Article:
Despite its prevalence and rising incidence, NAFLD is marked by substantial interpatient variability in prognosis and continues to lack the breadth of therapeutic research and development shared by other causes of chronic liver disease. Although major advances have been made in understanding pathogenesis and also identification of genetic modifiers of liver injury extending beyond simple steatosis including PNPLA3 and TM6SF2[81,107,108▪▪], these advances have not yet been fully capitalized upon and so we lack effective pharmacotherapy. Diet and lifestyle modification remain the mainstay of treatment. For patients with NASH and advanced fibrosis, current liver-directed pharmacotherapy with vitamin E and pioglitazone offer some benefits in selected cases. Figure 1 provides a schematic of treatment, once the diagnosis of NASH has been made. However, the beneficial effects of these therapies must be balanced with the potential adverse effects, limiting their widespread use. Coexisting comorbidity must be diagnosed and treated because CVD remains primary cause of death in these patients. The new agents currently in trial provide the first hope of effective, targeted pharmacotherapy in this field.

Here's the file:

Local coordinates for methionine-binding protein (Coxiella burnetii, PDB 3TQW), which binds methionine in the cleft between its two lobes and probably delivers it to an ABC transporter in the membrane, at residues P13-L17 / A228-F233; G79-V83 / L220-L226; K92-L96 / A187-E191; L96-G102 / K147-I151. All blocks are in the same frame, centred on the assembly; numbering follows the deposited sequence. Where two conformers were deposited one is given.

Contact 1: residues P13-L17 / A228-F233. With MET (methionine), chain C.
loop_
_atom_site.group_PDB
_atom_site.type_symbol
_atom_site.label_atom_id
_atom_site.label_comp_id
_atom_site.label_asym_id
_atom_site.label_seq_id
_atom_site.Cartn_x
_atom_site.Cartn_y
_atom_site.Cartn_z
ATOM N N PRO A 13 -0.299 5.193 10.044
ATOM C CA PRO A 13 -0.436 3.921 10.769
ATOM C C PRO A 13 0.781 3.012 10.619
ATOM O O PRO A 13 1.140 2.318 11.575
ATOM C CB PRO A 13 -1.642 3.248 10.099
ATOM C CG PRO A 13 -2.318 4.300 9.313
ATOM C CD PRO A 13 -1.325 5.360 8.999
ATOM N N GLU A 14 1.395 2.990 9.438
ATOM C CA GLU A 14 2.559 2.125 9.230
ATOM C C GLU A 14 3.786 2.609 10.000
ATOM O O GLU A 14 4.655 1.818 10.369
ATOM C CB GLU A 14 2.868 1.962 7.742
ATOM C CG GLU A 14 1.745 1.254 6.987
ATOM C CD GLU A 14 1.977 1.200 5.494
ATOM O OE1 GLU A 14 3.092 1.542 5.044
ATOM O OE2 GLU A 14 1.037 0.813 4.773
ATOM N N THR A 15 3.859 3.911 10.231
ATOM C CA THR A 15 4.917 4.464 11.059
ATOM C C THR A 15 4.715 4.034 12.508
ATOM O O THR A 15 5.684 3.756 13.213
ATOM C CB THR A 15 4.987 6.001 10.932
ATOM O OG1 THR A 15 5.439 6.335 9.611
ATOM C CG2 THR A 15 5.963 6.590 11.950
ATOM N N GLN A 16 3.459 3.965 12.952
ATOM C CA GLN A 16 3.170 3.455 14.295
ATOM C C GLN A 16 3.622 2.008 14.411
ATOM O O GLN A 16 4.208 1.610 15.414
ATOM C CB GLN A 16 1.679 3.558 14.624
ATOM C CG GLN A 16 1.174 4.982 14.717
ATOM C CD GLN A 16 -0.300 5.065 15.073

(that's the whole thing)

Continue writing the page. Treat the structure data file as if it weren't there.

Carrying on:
Evidence-based schematic for treatment of nonalcoholic steatohepatitis using currently available agents.



Financial support and sponsorship

Q.M.A. is the recipient of a Clinical Senior Lectureship Award from the Higher Education Funding Council for England (HEFCE). T.H. is the recipient of a Clinical Research Fellowship Award from the Medical Research Council (MRC), UK.

Conflicts of interest

Q.M.A. has received research grant funding from GlaxoSmithKline, honoraria for lecturing from Abbott Laboratories and has performed consultancy for GENFIT, Synageva, NewGene and Acuitas Medical.


Papers of particular interest, published within the annual period of review, have been highlighted as:

  • ▪ of special interest
  • ▪▪ of outstanding interest


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The first report demonstrating an association between TM6SF2 variant and fibrosis in NAFLD.


nonalcoholic fatty liver disease; nonalcoholic steatohepatitis; treatment